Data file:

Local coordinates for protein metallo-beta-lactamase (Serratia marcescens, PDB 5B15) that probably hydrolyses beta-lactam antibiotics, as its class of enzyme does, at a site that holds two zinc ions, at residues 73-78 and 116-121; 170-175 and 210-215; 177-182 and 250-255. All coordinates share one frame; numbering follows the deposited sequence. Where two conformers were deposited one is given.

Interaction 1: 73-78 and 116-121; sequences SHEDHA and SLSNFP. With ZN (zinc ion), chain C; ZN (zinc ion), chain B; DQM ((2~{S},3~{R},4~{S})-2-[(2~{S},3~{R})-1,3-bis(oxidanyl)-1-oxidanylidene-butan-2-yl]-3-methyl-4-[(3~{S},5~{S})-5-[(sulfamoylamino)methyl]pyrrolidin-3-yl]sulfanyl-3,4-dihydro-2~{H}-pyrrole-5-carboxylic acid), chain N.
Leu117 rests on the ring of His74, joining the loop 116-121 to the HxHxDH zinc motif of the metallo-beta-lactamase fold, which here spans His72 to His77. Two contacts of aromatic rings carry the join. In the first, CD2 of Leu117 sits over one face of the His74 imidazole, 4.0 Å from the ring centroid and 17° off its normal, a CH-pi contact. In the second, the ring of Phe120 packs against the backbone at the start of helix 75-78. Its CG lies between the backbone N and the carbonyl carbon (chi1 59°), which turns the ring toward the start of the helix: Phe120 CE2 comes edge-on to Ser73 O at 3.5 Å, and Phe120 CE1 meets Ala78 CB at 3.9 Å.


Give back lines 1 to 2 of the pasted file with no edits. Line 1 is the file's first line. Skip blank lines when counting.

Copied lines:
Local coordinates for protein metallo-beta-lactamase (Serratia marcescens, PDB 5B15) that probably hydrolyses beta-lactam antibiotics, as its class of enzyme does, at a site that holds two zinc ions, at residues 73-78 and 116-121; 170-175 and 210-215; 177-182 and 250-255. All coordinates share one frame; numbering follows the deposited sequence. Where two conformers were deposited one is given.

Interaction 1: 73-78 and 116-121; sequences SHEDHA and SLSNFP. With ZN (zinc ion), chain C; ZN (zinc ion), chain B; DQM ((2~{S},3~{R},4~{S})-2-[(2~{S},3~{R})-1,3-bis(oxidanyl)-1-oxidanylidene-butan-2-yl]-3-methyl-4-[(3~{S},5~{S})-5-[(sulfamoylamino)methyl]pyrrolidin-3-yl]sulfanyl-3,4-dihydro-2~{H}-pyrrole-5-carboxylic acid), chain N.